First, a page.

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New Detroit schools superintendent could start work as early as this week

Students raise their hands inside a classroom
Jennifer Guerra
Michigan Radio

The new superintendent for the Detroit Public Schools Community District could begin work  as early as Tuesday. Dr. Nikolai Vitti’s five-year contract was approved by the Detroit school boardearlier this month, but the commission that oversees the district’s finances still has to OK the contract. The Detroit Financial Review Commission is expected to vote Monday afternoon. 

If approved, Vitti has his work cut out for him.

The district has one of the worst chronic absenteeism rates in the country, about a quarter of the schools in the district just entered into partnership dealswith the state to forestall possible closure, and, as of July, the district will take over the schools in the Education Achievement Authority, the state’s controversial reform district that's widely considered a failure.

Michigan Radio obtained a copy of Vitti's plans for his first 100 days as superintendent. It reads, in part:

The overall objective of the 100 Plan is to listen, learn, and transform. It provides internal and external stakeholders an opportunity to share their experiences and beliefs on how to support our students. More importantly, the dialogue allows us to develop a synergy of ideas with the goal of collective impact where we mutually own the goal of becoming the best urban school district in the country to better serve our children. The process will culminate to form the foundation of the District’s first Strategic Plan, which will be presented to the School Board for approval.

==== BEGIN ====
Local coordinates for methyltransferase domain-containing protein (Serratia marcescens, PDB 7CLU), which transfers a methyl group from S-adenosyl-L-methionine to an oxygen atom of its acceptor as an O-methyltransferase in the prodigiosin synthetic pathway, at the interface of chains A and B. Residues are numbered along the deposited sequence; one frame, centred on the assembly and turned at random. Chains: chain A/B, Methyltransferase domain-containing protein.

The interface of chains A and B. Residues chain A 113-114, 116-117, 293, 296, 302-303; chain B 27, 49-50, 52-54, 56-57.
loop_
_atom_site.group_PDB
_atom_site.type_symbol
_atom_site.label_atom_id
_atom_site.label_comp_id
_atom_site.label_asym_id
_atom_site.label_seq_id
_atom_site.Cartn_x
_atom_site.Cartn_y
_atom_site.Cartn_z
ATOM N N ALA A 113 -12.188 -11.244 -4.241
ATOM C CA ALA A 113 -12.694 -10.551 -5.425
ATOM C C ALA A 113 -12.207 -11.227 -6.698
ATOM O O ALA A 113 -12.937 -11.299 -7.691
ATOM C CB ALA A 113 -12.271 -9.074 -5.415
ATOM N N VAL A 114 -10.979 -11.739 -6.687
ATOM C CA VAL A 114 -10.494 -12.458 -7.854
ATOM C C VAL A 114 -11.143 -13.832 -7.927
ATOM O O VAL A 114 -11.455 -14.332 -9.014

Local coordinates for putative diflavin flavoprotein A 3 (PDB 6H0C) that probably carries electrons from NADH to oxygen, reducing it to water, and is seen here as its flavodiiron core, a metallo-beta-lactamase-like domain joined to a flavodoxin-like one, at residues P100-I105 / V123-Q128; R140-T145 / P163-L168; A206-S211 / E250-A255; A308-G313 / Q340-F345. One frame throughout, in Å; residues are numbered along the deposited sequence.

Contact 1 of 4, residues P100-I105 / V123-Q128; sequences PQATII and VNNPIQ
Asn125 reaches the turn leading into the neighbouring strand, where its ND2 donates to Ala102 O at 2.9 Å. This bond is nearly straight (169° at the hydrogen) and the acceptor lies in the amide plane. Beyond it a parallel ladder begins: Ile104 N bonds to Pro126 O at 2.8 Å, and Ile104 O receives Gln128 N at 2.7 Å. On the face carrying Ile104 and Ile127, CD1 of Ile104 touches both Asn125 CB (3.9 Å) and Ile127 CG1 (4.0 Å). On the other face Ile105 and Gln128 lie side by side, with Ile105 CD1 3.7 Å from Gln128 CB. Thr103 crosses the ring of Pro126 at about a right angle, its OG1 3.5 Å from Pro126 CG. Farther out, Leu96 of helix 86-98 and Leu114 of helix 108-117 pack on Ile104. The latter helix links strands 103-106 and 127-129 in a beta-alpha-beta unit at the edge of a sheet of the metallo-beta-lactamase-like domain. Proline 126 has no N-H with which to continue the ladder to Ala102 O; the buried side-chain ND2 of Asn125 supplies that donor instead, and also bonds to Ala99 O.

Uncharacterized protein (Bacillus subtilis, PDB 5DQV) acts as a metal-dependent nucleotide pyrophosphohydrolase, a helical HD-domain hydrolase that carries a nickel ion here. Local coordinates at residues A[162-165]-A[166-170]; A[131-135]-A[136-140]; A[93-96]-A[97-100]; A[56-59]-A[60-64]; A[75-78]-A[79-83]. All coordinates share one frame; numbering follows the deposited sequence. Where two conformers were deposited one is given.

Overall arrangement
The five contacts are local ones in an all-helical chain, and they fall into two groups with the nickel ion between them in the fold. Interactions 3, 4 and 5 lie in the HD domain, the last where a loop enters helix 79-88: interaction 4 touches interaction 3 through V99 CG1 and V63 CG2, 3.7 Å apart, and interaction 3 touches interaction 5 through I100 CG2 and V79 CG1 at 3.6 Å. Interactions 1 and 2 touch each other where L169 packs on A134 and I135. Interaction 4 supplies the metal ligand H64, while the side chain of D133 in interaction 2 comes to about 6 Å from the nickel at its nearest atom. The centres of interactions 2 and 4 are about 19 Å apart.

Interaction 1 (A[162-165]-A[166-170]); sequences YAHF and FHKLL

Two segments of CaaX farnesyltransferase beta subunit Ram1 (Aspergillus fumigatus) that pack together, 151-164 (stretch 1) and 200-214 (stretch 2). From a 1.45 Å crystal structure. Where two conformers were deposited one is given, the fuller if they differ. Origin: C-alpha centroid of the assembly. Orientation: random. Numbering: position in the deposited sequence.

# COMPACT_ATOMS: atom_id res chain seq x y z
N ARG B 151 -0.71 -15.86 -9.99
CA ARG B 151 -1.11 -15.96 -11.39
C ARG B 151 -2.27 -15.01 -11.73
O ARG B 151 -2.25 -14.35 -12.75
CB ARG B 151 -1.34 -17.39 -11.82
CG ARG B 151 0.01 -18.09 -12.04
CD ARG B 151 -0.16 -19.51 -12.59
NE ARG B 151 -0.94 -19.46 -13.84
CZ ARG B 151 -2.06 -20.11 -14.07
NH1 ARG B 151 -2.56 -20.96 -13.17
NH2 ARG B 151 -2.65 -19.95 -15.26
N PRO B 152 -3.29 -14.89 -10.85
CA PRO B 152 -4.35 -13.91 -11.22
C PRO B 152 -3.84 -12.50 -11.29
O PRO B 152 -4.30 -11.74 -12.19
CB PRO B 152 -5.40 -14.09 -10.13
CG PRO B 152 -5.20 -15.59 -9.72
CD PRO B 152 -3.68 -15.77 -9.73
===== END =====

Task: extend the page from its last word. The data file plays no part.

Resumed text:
The plan includes daily visits to the district's most struggling schools, focus groups with students and school staff and a thorough review of the district's finances.  You can read Dr. Vitti's 100 Day Plan here.

Vitti grew up in metro Detroit and has been superintendent of Duval County Public Schools in Jacksonville, Florida since 2012, a district with nearly 130,000 students. There are roughly 47,000 students in Detroit Public Schools Community District.

Jennifer is a reporter for Michigan Radio's State of Opportunity project, which looks at kids from low-income families and what it takes to get them ahead. She previously covered arts and culture for the station, and was one of the lead reporters on the award-winning education series Rebuilding Detroit Schools. Prior to working at Michigan Radio, Jennifer lived in New York where she was a producer at WFUV, an NPR station in the Bronx.
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